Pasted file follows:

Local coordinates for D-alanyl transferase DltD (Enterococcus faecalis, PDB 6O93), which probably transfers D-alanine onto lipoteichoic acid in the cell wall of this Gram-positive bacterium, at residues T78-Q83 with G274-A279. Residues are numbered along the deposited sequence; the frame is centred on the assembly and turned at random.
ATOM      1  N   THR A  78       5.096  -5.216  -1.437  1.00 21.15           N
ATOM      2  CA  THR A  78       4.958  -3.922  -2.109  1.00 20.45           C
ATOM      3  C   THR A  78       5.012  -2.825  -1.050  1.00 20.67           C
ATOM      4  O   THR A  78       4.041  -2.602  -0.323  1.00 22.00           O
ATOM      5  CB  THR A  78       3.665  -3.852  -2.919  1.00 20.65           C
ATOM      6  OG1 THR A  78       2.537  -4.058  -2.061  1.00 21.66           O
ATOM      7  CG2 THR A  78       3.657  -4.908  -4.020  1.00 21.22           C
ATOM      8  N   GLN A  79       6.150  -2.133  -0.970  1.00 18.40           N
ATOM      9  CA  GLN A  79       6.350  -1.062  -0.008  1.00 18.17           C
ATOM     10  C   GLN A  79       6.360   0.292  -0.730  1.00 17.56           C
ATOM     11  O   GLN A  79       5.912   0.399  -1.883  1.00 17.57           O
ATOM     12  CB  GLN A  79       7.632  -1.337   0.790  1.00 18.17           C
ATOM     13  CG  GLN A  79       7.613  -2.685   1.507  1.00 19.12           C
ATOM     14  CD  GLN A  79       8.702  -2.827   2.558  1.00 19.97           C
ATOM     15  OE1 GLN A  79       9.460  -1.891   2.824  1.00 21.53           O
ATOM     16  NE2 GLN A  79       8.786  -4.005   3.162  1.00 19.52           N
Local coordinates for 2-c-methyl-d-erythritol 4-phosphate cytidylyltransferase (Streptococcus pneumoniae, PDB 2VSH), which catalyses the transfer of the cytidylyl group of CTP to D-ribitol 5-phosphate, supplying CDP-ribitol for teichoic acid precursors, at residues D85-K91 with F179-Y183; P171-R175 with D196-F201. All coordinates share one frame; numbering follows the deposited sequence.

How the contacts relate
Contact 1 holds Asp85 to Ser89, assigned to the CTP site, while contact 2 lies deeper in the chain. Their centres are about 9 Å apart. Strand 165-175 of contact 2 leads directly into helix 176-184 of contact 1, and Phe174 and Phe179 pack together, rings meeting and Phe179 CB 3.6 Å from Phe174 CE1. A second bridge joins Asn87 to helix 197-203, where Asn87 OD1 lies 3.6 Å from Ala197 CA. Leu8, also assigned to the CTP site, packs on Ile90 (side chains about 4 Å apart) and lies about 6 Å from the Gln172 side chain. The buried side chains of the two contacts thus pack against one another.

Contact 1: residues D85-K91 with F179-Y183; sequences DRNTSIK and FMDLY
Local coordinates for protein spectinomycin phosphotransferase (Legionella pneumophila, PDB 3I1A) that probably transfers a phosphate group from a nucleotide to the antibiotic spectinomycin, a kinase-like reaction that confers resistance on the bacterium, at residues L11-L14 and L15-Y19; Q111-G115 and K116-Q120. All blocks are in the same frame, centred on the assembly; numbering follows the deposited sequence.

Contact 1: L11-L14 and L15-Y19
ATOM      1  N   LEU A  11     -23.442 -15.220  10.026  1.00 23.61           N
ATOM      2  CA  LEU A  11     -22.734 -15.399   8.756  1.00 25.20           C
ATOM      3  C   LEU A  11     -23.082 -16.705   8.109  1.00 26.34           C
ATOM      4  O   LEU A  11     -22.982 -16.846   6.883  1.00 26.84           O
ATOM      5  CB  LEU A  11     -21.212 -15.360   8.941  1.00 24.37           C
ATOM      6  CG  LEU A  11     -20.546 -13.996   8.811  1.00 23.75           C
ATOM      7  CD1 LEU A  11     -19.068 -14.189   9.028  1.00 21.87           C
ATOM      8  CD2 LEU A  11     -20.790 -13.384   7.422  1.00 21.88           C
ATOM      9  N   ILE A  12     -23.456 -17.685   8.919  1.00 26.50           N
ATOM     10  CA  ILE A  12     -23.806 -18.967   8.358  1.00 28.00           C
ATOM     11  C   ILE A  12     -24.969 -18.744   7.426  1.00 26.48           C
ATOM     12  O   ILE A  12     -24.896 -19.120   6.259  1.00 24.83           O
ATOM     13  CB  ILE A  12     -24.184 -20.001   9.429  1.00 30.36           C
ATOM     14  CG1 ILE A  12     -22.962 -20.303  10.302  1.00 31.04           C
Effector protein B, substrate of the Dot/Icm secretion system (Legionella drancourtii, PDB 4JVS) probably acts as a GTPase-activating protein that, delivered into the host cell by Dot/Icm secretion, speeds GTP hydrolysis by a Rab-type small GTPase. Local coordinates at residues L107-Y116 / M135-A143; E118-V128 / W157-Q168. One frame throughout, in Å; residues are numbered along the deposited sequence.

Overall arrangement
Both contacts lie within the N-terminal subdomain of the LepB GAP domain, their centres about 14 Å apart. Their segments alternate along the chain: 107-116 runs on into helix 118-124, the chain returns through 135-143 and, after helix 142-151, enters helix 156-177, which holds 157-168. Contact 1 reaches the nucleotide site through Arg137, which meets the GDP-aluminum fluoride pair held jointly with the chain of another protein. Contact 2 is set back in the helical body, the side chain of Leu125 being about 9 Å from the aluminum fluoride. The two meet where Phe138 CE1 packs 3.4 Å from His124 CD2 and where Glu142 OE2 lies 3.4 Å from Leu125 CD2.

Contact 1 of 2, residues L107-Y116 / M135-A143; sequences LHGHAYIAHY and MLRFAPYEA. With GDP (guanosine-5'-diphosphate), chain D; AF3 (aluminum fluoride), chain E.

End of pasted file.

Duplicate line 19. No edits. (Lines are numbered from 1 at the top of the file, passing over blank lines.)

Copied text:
How the contacts relate